What Are the Implications?

The change will likely affect higher & additional rate taxpayers who let out highly geared residential properties. Additionally, there are currently no proposals to change the eligibility criteria for tax relief on letting related borrowing. For example, it should still be possible to release equity on a buy to-let property by increasing the mortgage secured on it & still claim relief for all of the interest (albeit eventually only at the basic rate tax relief of 20%).

Individuals who currently pay tax at 40% or 45% on letting profits will pay more tax as a result of this change, although the increases planned for personal allowances & the basic rate band up to 2020 will help to mitigate the impact slightly. Landlords will need to consider these tax changes carefully when setting rent levels in future.

What Options Are Available to Mitigate the Tax Changes?

Ownership through a limited company could be a favourable option for some as the changes will have no direct impact on those who own & let residential properties through this method. Companies will continue to deduct loan interest as a business expense & get effective tax relief at up to 20% (although this will fall in future as the rate of corporation tax falls). However, by 2020, this change will remove the interest relief disincentive to holding buy-to-let properties through a company. Similarly, the ability to take income flexibly in the form of dividends will be more attractive to landlords who might otherwise lose their personal allowance. Of course, the effective rate of tax on dividend income has changed from 6 April 2016. Those taking low levels of dividends may suffer a lower effective rate because of the new £5,000 allowance, but those taking higher dividends may pay more as the rate of tax on dividends rises.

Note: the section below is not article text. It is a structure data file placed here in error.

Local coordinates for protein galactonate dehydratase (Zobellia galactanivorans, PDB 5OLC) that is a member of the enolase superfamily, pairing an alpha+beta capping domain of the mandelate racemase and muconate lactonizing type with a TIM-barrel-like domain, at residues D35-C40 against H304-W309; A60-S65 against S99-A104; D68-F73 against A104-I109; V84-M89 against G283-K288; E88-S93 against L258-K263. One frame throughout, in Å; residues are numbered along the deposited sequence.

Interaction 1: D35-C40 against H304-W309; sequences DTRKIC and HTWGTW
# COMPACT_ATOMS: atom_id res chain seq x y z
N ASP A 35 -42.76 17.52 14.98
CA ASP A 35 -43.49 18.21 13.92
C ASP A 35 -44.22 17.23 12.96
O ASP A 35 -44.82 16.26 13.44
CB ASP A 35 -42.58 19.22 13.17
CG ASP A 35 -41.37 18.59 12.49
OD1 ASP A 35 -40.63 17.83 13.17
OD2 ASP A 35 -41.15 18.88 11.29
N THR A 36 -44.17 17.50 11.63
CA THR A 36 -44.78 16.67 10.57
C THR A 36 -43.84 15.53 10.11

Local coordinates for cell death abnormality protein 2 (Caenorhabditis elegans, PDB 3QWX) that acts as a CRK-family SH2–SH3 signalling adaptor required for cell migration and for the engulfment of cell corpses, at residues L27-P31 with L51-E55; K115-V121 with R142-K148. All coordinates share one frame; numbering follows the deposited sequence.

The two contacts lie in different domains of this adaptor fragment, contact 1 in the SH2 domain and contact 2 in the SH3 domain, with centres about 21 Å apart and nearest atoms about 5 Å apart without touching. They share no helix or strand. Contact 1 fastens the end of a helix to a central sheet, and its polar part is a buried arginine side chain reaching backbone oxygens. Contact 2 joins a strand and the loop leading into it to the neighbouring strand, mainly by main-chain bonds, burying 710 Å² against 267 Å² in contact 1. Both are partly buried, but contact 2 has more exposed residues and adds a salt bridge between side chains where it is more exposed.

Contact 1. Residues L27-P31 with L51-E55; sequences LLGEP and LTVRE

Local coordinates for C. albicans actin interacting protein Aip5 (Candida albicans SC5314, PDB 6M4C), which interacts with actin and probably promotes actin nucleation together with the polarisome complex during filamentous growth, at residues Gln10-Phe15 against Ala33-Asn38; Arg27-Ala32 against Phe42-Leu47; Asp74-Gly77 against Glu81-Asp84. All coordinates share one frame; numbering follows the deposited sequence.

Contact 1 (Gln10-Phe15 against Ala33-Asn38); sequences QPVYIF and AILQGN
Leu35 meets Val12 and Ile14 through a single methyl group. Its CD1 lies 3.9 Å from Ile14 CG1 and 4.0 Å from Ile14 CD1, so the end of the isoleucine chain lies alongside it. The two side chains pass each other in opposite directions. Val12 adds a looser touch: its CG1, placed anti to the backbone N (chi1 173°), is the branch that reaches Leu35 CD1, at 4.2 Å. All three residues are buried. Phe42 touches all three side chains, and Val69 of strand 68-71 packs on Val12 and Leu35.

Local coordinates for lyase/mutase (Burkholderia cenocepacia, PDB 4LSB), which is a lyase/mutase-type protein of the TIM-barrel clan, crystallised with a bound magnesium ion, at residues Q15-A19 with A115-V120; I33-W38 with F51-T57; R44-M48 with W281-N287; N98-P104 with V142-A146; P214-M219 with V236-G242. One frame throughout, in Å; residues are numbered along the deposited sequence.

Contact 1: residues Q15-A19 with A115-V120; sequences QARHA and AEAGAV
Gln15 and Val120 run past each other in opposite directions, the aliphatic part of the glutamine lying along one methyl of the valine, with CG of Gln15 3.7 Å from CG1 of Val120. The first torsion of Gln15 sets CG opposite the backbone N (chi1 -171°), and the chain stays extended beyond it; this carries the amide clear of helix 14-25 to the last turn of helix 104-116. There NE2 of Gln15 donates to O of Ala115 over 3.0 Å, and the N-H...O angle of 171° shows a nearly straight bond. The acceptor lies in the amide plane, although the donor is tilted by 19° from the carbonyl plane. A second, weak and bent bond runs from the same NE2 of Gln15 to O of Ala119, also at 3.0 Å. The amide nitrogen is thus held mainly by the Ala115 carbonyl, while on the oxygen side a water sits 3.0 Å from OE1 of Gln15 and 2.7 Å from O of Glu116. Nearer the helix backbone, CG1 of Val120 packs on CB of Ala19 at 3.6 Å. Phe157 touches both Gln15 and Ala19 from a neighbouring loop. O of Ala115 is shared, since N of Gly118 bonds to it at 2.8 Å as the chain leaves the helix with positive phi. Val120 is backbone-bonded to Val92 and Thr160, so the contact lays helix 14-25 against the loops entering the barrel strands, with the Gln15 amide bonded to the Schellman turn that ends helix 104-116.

Conclusion:

As there are many issues to consider, deciding on the most tax efficient way to hold buy-to-let properties is not straightforward. The best option will depend on individual circumstances & long term objectives. Incorporation of an existing property letting business may not be practicable in many cases, including where this would result in a large stamp duty land tax liability.

For more information on the Tax services we provide, please visit our Tax Compliance services page here.

If you require more detailed information on these proposed changes & the potential impact it could have on you, then please contact us & we’ll be happy to help… Our client’s vouch for our service & we invite you to look at reviews from some of our customers on our website here, together with our featured page on ‘The Best of Thetford’ website.

Please note that Emerald Accountants Limited shall not be liable for any loss or damage arising out of the use of any of the information disclosed in this article…

Budget 2015 – The End of Tax Motivated Incorporation?

The Summer Budget 2015 contained some key measures that were a thinly veiled attack on small business owners. What do you need to be aware of?

Dividends: